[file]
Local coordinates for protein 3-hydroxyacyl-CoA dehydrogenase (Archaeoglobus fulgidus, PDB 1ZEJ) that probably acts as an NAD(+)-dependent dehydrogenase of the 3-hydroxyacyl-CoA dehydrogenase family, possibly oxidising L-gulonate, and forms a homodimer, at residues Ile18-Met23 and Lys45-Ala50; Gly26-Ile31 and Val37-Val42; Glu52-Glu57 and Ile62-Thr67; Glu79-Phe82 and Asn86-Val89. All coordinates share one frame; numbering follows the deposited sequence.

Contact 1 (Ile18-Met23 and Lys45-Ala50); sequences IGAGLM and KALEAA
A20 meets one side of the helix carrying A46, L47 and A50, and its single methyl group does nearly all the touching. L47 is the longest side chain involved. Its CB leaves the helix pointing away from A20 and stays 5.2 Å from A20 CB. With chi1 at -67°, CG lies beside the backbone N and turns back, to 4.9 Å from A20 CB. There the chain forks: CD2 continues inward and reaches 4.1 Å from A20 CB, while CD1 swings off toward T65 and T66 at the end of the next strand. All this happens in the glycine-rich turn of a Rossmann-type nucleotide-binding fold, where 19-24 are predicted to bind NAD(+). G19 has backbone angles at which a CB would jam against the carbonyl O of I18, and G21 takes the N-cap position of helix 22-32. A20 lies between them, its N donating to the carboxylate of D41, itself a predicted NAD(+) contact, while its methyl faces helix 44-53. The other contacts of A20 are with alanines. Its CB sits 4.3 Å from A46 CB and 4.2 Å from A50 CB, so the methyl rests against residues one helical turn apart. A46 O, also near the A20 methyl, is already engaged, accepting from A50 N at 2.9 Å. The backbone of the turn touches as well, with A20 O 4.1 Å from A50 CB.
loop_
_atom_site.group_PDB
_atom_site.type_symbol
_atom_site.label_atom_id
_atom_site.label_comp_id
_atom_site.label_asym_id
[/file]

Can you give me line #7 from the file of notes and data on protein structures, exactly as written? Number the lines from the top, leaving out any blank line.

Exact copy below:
_atom_site.label_atom_id